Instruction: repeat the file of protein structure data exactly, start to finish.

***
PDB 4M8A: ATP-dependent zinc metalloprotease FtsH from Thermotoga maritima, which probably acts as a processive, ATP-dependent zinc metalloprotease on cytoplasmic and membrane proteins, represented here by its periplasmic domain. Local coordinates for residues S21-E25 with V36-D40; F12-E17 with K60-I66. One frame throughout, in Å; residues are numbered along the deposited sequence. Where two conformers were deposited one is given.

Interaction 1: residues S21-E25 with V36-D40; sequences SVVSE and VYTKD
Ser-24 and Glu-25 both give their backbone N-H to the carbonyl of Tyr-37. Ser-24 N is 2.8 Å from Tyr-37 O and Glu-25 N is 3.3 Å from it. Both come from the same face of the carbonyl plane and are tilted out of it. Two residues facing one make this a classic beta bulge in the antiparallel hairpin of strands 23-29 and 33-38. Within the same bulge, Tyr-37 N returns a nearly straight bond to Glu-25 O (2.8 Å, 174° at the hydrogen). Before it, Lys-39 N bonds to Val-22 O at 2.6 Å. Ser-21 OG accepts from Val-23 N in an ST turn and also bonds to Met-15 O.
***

PDB 4M8A: ATP-dependent zinc metalloprotease FtsH from Thermotoga maritima, which probably acts as a processive, ATP-dependent zinc metalloprotease on cytoplasmic and membrane proteins, represented here by its periplasmic domain. Local coordinates for residues S21-E25 with V36-D40; F12-E17 with K60-I66. One frame throughout, in Å; residues are numbered along the deposited sequence. Where two conformers were deposited one is given.

Interaction 1: residues S21-E25 with V36-D40; sequences SVVSE and VYTKD
Ser-24 and Glu-25 both give their backbone N-H to the carbonyl of Tyr-37. Ser-24 N is 2.8 Å from Tyr-37 O and Glu-25 N is 3.3 Å from it. Both come from the same face of the carbonyl plane and are tilted out of it. Two residues facing one make this a classic beta bulge in the antiparallel hairpin of strands 23-29 and 33-38. Within the same bulge, Tyr-37 N returns a nearly straight bond to Glu-25 O (2.8 Å, 174° at the hydrogen). Before it, Lys-39 N bonds to Val-22 O at 2.6 Å. Ser-21 OG accepts from Val-23 N in an ST turn and also bonds to Met-15 O.